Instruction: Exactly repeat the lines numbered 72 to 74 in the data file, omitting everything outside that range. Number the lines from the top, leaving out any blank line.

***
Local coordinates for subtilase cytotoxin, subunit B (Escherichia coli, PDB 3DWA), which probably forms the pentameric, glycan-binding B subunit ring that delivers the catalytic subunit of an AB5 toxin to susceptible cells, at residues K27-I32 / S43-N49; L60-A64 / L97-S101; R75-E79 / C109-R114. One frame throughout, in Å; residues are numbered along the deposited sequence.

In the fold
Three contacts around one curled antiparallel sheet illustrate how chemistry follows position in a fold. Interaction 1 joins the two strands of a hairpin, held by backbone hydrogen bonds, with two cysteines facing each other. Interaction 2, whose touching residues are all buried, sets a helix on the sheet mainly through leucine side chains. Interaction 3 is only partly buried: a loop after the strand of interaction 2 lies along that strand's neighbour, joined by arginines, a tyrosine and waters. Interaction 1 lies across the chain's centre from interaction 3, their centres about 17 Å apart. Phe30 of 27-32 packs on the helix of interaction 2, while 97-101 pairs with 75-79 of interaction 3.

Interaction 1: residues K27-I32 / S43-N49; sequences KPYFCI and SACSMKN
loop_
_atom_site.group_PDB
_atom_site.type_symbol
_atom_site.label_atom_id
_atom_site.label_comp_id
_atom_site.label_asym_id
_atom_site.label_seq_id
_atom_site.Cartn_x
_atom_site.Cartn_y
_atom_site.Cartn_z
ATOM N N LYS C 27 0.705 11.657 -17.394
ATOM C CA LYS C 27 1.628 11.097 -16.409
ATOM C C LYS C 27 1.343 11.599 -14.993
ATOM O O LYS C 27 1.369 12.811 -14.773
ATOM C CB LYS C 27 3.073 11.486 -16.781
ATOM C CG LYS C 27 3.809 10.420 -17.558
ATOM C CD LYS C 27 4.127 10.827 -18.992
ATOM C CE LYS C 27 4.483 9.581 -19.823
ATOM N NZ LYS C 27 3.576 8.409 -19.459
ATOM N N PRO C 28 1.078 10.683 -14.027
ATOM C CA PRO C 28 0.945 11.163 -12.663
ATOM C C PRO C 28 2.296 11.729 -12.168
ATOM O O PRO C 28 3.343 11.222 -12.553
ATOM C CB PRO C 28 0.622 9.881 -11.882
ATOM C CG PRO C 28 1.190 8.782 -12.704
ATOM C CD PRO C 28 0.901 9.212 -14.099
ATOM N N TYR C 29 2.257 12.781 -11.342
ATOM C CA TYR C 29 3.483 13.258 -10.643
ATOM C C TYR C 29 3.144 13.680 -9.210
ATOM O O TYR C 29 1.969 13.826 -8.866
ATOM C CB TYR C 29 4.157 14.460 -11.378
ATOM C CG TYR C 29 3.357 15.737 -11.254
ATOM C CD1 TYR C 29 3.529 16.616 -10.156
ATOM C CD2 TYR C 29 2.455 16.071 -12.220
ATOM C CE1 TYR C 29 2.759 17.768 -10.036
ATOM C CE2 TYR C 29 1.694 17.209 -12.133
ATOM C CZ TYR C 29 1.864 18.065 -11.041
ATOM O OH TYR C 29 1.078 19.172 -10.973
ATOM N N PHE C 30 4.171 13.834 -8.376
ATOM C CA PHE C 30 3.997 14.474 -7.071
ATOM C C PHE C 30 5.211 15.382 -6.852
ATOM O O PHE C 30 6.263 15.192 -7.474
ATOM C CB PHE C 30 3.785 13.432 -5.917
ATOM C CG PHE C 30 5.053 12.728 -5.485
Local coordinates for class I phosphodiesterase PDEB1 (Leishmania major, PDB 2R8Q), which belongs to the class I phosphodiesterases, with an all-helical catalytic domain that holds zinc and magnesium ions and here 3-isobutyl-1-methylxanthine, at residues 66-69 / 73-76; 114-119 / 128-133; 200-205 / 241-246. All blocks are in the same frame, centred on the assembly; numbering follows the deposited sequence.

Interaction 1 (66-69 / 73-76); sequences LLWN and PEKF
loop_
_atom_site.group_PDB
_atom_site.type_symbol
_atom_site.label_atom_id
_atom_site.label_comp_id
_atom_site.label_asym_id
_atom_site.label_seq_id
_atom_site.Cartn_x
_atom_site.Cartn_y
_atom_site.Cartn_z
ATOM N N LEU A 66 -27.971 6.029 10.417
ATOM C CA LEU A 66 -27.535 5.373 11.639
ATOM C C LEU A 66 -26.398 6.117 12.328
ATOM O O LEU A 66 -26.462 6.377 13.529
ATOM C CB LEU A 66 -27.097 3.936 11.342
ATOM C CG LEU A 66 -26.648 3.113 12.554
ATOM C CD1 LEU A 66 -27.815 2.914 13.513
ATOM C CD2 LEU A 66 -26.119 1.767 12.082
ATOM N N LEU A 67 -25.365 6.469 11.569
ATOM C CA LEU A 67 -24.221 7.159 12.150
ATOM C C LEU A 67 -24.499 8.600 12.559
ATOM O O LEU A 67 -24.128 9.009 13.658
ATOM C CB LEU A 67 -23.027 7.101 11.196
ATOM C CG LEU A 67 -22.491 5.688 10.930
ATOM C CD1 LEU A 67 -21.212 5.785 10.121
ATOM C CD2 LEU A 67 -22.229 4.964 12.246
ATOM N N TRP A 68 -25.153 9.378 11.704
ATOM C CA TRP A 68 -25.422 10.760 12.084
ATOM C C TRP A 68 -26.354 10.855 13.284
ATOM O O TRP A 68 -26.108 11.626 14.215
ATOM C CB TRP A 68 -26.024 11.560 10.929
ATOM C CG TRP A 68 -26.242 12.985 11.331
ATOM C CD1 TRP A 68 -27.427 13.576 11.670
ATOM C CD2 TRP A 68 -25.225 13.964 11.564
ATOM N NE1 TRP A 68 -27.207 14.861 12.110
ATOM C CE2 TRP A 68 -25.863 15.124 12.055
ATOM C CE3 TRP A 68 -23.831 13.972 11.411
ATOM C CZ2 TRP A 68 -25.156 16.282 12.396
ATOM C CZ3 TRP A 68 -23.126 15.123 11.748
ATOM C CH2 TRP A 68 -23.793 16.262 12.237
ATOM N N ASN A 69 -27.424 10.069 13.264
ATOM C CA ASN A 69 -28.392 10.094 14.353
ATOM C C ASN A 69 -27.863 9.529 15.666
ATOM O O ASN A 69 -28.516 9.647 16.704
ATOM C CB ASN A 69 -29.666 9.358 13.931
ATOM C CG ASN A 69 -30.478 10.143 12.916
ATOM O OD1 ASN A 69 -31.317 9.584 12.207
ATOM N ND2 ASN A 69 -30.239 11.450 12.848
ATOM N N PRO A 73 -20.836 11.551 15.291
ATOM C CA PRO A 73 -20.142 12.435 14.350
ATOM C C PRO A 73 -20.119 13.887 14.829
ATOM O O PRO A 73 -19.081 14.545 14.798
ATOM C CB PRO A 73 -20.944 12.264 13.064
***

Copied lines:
ATOM O O LEU A 67 -24.128 9.009 13.658
ATOM C CB LEU A 67 -23.027 7.101 11.196
ATOM C CG LEU A 67 -22.491 5.688 10.930